Calories are set to become a major driver of consumer purchases, whether listed on restaurant menus, on food packaging or via online calorie counters and apps.
Several countries now mandate calorie counts on menus, including the United States and Ireland, and others, including Denmark and the UK, are considering similar plans. In the European Union, a policy is in the pipeline to harmonise front-of-pack nutrition information across the bloc. A recent study published in Cochrane Review found such information does affect consumer choices, and for restaurant menus at least, calories consumed declined 12% when calorie labelling was present.
Staying ahead of the regulations
Some major players in the food industry have already taken steps to stay ahead of regulators, including voluntarily listing calories on menus and food packaging. PepsiCo has split its earnings into three categories: ‘fun for you’, ‘better for you’ and ‘good for you’ – essentially a three-tier system that reflects whether products are low, moderate or high in calories – while Mars, Inc. has started describing some of its products as ‘occasional foods’.
Although providing calorie information undoubtedly helps educate consumers to make more informed dietary choices, exactly how such information impacts sales is still a matter for debate.
Impact on consumers
Dame Professor Theresa Marteau, a co-author of the Cochrane Review paper, and director of the Behaviour and Health Research Unit at the University of Cambridge, said calorie counts may only affect purchase decisions for some consumers, and low calorie counts on products may even put some people off buying them. She notes that some food companies reduce calories (or salt, or sugar) in their products gradually, without highlighting it for consumers.
“This is because for some people lower calorie products have lower appeal,” she said, adding that on the other hand, "Sometimes lower calorie products are explicitly marketed to target consumers who value them. In the UK, for example, some companies have started aligning their products with recent public health advice to limit breakfast to under 400 calories, and lunch and dinner to under 600, an effort to shrink the nation’s expanding waistlines."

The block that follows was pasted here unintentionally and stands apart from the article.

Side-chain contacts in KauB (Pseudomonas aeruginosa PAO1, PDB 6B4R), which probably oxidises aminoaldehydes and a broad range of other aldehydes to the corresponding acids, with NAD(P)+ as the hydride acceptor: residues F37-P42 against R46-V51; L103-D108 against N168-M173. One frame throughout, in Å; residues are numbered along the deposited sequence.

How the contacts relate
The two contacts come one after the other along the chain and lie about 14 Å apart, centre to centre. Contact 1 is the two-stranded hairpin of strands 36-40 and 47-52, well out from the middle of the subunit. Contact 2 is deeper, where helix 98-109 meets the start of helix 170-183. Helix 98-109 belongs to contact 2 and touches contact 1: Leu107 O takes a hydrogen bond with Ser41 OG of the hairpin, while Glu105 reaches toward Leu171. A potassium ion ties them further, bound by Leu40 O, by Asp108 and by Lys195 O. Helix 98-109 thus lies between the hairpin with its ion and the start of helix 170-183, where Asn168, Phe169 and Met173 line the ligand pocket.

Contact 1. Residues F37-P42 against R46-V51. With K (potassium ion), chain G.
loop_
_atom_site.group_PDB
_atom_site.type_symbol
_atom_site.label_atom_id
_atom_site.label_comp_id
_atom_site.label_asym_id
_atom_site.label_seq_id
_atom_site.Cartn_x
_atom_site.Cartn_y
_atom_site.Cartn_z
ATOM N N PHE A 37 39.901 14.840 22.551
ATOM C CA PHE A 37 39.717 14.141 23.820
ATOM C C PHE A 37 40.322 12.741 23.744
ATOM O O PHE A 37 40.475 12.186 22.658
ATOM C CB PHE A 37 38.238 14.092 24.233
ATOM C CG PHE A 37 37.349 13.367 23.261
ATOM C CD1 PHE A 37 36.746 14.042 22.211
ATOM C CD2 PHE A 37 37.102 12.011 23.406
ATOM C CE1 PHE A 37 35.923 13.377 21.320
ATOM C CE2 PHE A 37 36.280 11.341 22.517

Marteau says calorie content is likely to become a bigger consideration for food companies in the near future, and not only because of greater consumer interest.
“I think it will become a bigger consideration because mandatory calorie labelling is now being considered or has been adopted in increasing numbers of countries and regions particularly on menus, where evidence of impact is strongest,” she said.
Digital calorie trackers
Food manufacturers are clearly aware that more consumers than ever are paying attention to calories. Apart from front-of-pack and menu labelling, digital calorie trackers also are gaining in popularity, meaning calorie-conscious shoppers often are aware of the difference between one brand and another when it comes to calories.
The world’s most popular calorie tracker is MyFitnessPal, which has been downloaded a staggering 165 million times since its launch in 2005. Its founder, Mike Lee, decided to build the database when he was trying to lose weight for his wedding – and found few options to track his food intake besides pen and paper.
The attraction of calorie counters is that keeping a food diary has been shown to be one of the most effective tools for losing weight – and as world obesity rates continue to rise, losing weight and getting in shape is likely to be a long-term trend. Their rising popularity is due to their convenience too – mobile phone apps allow the user to keep track of calories and physical activity at any time without the need for a computer (or an old-fashioned pen and paper).